At first, this prison was only a fortified post founded in 1853 by the French colonial administration in the city of Berrouaghia. Beginning in 1914, the authorities transformed it into an agricultural penitentiary whose Algerian inmates were used as cheap labor for the exploitation of French colonial farms which had developed in the area. 

Algerian revolutionaries were imprisoned here, and some subjected to ill-treatment and torture. Following independence, in the 1970s and 1980s, the penitentiary held political opponents such as figures of the Berber Printemps (Sa'd Saadi, Abdenour Ali Yahia, Ferhat Mehenni) and fundamentalists (Mahfoud Nahnah Ali Belhadj, Abassi Madani).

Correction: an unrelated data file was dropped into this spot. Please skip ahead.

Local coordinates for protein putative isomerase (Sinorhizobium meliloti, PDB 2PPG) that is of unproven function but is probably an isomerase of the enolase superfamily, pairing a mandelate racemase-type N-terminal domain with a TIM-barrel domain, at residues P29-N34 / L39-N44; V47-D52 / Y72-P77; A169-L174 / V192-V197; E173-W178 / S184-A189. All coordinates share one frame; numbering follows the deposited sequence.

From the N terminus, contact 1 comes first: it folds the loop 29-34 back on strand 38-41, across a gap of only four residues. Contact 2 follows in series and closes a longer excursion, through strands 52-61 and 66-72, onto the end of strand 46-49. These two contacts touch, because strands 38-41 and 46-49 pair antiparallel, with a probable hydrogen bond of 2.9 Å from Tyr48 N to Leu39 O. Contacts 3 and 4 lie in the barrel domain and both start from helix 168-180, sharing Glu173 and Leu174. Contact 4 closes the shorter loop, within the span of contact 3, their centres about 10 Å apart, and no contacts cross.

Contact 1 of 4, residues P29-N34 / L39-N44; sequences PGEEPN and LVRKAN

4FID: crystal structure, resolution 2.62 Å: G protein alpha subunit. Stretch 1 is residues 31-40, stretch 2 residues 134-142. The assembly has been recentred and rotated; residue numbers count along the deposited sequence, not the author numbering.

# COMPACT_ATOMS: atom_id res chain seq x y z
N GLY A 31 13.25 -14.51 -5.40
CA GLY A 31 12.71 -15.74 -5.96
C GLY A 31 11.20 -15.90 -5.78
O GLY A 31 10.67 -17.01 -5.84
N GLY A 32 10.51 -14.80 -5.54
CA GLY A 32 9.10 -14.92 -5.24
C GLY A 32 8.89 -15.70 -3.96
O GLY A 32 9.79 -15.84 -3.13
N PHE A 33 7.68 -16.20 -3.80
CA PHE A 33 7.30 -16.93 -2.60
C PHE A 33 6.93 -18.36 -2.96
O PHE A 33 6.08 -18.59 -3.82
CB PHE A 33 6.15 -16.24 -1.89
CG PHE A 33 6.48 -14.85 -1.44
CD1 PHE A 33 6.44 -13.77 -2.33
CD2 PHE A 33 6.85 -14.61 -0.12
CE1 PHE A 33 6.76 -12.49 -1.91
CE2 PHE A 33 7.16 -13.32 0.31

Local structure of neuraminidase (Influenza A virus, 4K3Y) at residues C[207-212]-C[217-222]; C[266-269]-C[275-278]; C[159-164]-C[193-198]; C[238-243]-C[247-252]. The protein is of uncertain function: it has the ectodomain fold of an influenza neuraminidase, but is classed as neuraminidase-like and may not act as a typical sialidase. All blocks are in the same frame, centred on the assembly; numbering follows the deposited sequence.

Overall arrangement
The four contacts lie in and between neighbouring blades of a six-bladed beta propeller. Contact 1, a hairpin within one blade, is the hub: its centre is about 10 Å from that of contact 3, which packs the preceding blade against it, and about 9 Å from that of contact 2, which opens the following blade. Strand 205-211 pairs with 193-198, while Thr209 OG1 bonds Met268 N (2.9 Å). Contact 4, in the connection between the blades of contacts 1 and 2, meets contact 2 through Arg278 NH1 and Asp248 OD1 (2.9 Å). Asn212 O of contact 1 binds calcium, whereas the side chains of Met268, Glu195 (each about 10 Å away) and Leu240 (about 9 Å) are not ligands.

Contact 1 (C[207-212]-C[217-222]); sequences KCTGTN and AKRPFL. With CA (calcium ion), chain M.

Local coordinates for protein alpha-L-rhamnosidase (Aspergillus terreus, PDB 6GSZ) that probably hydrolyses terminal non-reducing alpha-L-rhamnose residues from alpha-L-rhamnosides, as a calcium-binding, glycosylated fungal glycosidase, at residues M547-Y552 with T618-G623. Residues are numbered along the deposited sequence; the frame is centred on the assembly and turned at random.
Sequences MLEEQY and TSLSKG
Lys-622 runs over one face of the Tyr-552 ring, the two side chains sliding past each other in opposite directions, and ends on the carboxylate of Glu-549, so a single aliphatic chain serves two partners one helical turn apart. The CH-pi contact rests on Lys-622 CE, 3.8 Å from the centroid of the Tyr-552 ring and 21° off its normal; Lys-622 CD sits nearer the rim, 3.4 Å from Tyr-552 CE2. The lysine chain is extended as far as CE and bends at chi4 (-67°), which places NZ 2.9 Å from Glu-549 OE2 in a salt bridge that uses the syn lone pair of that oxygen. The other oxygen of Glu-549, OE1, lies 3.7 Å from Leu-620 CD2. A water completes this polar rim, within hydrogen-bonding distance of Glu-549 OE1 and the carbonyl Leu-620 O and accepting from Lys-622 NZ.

On November 13, 1994 a mutiny occurred among the detainees and was violently repressed by the Gendarmerie's Rapid Intervention Group (IRG). Official reports indicated 49 dead and hundreds injured, although the number of dead is still debated. This event provoked strong emotions in Algeria and the world, but no official was condemned. The prison currently holds political prisoners.

Civil Prison in Algiers, Baroque, Ordinary Violence in Colonial Algeria, CHS Publications, Jan 21 2013
Civil Imprisonment in Algeria, Berrouaghia Ordinary Violence in Colonial Algeria, CHS Publications, 21 January, 2013